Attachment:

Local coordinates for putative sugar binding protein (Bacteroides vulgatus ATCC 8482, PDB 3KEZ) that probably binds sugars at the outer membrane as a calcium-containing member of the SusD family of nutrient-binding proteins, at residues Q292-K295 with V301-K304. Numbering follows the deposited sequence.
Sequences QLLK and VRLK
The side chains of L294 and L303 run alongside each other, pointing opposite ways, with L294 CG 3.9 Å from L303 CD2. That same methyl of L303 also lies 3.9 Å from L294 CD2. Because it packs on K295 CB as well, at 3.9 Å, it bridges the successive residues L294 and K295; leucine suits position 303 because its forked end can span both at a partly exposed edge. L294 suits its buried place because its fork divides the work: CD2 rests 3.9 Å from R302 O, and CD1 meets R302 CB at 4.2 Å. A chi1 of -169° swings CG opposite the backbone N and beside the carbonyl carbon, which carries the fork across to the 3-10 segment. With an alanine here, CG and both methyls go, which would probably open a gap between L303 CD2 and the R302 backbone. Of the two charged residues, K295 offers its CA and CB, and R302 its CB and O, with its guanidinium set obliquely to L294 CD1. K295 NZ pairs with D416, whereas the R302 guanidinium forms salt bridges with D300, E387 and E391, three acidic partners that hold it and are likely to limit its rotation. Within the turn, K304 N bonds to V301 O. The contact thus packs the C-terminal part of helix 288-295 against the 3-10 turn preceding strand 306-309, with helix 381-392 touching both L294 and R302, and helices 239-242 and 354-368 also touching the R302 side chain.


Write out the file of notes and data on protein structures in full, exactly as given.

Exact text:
Local coordinates for putative sugar binding protein (Bacteroides vulgatus ATCC 8482, PDB 3KEZ) that probably binds sugars at the outer membrane as a calcium-containing member of the SusD family of nutrient-binding proteins, at residues Q292-K295 with V301-K304. Numbering follows the deposited sequence.
Sequences QLLK and VRLK
The side chains of L294 and L303 run alongside each other, pointing opposite ways, with L294 CG 3.9 Å from L303 CD2. That same methyl of L303 also lies 3.9 Å from L294 CD2. Because it packs on K295 CB as well, at 3.9 Å, it bridges the successive residues L294 and K295; leucine suits position 303 because its forked end can span both at a partly exposed edge. L294 suits its buried place because its fork divides the work: CD2 rests 3.9 Å from R302 O, and CD1 meets R302 CB at 4.2 Å. A chi1 of -169° swings CG opposite the backbone N and beside the carbonyl carbon, which carries the fork across to the 3-10 segment. With an alanine here, CG and both methyls go, which would probably open a gap between L303 CD2 and the R302 backbone. Of the two charged residues, K295 offers its CA and CB, and R302 its CB and O, with its guanidinium set obliquely to L294 CD1. K295 NZ pairs with D416, whereas the R302 guanidinium forms salt bridges with D300, E387 and E391, three acidic partners that hold it and are likely to limit its rotation. Within the turn, K304 N bonds to V301 O. The contact thus packs the C-terminal part of helix 288-295 against the 3-10 turn preceding strand 306-309, with helix 381-392 touching both L294 and R302, and helices 239-242 and 354-368 also touching the R302 side chain.